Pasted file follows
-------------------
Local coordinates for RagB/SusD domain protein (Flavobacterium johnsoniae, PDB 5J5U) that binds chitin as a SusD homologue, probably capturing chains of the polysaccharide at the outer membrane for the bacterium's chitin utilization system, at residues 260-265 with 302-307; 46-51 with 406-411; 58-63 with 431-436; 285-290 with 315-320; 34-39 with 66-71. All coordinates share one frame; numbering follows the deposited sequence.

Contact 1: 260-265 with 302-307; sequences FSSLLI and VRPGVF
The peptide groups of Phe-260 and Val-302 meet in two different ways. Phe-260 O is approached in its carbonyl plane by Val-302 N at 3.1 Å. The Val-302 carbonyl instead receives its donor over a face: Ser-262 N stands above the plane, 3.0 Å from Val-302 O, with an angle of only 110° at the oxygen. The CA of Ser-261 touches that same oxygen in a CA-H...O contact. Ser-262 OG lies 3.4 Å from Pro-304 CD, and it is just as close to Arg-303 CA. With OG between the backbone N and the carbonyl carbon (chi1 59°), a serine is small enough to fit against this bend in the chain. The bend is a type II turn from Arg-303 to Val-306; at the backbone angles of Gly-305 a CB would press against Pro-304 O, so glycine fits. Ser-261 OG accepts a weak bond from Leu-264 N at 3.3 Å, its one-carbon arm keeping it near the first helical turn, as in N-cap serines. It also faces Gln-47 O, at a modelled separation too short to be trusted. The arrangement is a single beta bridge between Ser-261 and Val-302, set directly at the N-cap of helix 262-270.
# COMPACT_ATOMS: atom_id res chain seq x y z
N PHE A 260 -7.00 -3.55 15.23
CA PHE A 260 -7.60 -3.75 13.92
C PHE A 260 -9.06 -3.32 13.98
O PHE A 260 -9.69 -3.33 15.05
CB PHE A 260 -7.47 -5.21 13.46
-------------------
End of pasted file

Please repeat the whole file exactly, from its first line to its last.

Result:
Local coordinates for RagB/SusD domain protein (Flavobacterium johnsoniae, PDB 5J5U) that binds chitin as a SusD homologue, probably capturing chains of the polysaccharide at the outer membrane for the bacterium's chitin utilization system, at residues 260-265 with 302-307; 46-51 with 406-411; 58-63 with 431-436; 285-290 with 315-320; 34-39 with 66-71. All coordinates share one frame; numbering follows the deposited sequence.

Contact 1: 260-265 with 302-307; sequences FSSLLI and VRPGVF
The peptide groups of Phe-260 and Val-302 meet in two different ways. Phe-260 O is approached in its carbonyl plane by Val-302 N at 3.1 Å. The Val-302 carbonyl instead receives its donor over a face: Ser-262 N stands above the plane, 3.0 Å from Val-302 O, with an angle of only 110° at the oxygen. The CA of Ser-261 touches that same oxygen in a CA-H...O contact. Ser-262 OG lies 3.4 Å from Pro-304 CD, and it is just as close to Arg-303 CA. With OG between the backbone N and the carbonyl carbon (chi1 59°), a serine is small enough to fit against this bend in the chain. The bend is a type II turn from Arg-303 to Val-306; at the backbone angles of Gly-305 a CB would press against Pro-304 O, so glycine fits. Ser-261 OG accepts a weak bond from Leu-264 N at 3.3 Å, its one-carbon arm keeping it near the first helical turn, as in N-cap serines. It also faces Gln-47 O, at a modelled separation too short to be trusted. The arrangement is a single beta bridge between Ser-261 and Val-302, set directly at the N-cap of helix 262-270.
# COMPACT_ATOMS: atom_id res chain seq x y z
N PHE A 260 -7.00 -3.55 15.23
CA PHE A 260 -7.60 -3.75 13.92
C PHE A 260 -9.06 -3.32 13.98
O PHE A 260 -9.69 -3.33 15.05
CB PHE A 260 -7.47 -5.21 13.46